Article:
James Hamm
Winnipeg Police Services
Crime Prevention Column

9-1-1 has long been a trusted lifeline between you and the emergency services you require. That will never change. 

Whether to report a medical emergency such as a heart attack or severe motor vehicle collision, a house fire or crime in progress, the men and women serving in our 9-1-1 Communications Centre are always ready to take your call. 

The 9-1-1 emergency line and the 204-986-6222 non-emergency phone lines handle more than 600,000 calls each year. They do so with professionalism, genuine care and a commitment to our community.

In April, we join the global community recognizing those efforts as part of National Public Safety Telecommunications Week, which runs from April 8 to 14. While the Communications Centre team takes ownership of this demanding job, they are also quick to recognize the continued success of this service truly represents a partnership with the community. 

Most often, it’s your calls for service that prompt the mobilization of critical emergency services. 

Ensuring that trusted lifeline

You will soon hear more talk of “NextGen 9-1-1” in Canada in the months ahead.

In the past 20 years, advancements in modern communications technology have created the need for a more advanced system to access emergency care. While the existing 9-1-1 system has been a success story for more than 30 years, technological advances mean we have to adapt as technology advances.

New wireless and IP-based communications devices are being developed rapidly, offering text and video messaging capabilities. Unfortunately, the current 9-1-1 system was never intended to receive calls and data from these new and emerging technologies.

In short, a significant overhaul is underway to the nation’s 9-1-1 systems. Most of this work is done on the infrastructure and behind the scenes. 

Calling 9-1-1

What you need to know most about this work is that there will always be someone available to take your 9-1-1 emergency call and get you the help you need. Nothing changes in that you can still call 9-1-1, and we will still pick up the phone as we do today and connect you to the help you need.

Calling 9-1-1 can seem an intimidating call to make. 

It is one of the busiest operations in the Service, but the Comm Centre is here to help you under the most trying of circumstances and what is for many their darkest moments.

Each call taker receives extensive training and mentoring before being allowed to take your calls. That is followed up with constant monitoring and continuing education. 

The first – and perhaps most important question you will be asked is “What is the location of your emergency?”. We need that location if the call is somehow lost or you disconnect. 

It is no longer a given that the call taker knows your location. That is especially true if you are calling from a cell phone. When every second counts, searching out this information by other means can genuinely be the difference between life or death.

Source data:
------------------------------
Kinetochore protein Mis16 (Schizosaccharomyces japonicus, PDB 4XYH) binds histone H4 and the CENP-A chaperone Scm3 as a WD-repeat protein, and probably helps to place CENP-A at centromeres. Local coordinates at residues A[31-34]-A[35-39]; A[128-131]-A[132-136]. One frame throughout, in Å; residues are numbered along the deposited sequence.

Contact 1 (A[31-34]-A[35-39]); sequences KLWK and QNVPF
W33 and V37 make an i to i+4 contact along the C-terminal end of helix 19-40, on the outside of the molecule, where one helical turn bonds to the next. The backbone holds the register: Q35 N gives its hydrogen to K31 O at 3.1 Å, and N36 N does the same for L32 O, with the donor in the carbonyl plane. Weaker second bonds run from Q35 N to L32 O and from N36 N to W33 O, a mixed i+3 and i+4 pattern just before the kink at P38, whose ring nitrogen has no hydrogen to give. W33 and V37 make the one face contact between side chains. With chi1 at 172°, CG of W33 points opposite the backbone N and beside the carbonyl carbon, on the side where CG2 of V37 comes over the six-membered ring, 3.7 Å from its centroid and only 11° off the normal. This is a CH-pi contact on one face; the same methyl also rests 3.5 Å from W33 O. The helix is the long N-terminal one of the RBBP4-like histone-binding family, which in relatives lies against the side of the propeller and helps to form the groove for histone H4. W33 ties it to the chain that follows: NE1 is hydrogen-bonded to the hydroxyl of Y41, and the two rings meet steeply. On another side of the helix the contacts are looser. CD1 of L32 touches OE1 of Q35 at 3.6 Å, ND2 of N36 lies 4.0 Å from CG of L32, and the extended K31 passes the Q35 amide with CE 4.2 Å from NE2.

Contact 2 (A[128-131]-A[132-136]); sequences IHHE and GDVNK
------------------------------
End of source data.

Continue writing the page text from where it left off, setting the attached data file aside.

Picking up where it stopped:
Once we have that information, we will ask about the nature of your emergency, so we know what resources need to be deployed (police, fire, ambulance). We will also take your information, but it is always critical we get that location first and foremost. 

When you speak to a Call Taker, time is critical. They are efficient and well trained. We ask that you follow their prompts, and they will get you through your difficult time. But it would be best if you stayed focused.

Reporting Non-emergencies

The Call Takers that answer 9-1-1 are also the Call Takers that answer our non-emergency phone line: 204-986-6222. 

The police non-emergency line should be used if you report something that does NOT meet the definition of an emergency but where police may still be required. This may include:

• suspicious circumstances;

• crimes that are not in progress and where the suspect has left; and

• some property crimes.

The non-emergency police line should only be used for police-related matters. 

Our community partners

Should you have questions or need assistance with non-emergency City of Winnipeg Services such as parking ticket payments, public work requests for street repairs and maintenance, bicycle recovery or licensing – please call 311.

Another new initiative we are excited to partner with is Manitoba 211. Launched by United Way Winnipeg, it is another critical piece of our community’s safety net connecting you with government, health, and social services available across the province. The service helps Manitobans looking to find the right community or social resource but don’t know where to start. 

While we are not responsible for those services, we continue to form partnerships with these services to help when you most need help. 

Our partnership with you is our most valued, and the team in the Comm centre is proud to serve and support you. But none of these services – certainly our Police Communications 9-1-1 Service – can never be as effective as they should be without you. If you see something suspicious, say something. Please give us a call. Your prompt action can save a life, avert danger and make our community stronger and safer.

Learn more about 9-1-1 through our website: https://winnipeg.ca/police/TakeAction/reporting_crimes.stm

James Ham is the Communications Coordinator for the Winnipeg Police Service

Photo: Ken Heaton, CC BY-SA 4.0, via Wikimedia Commons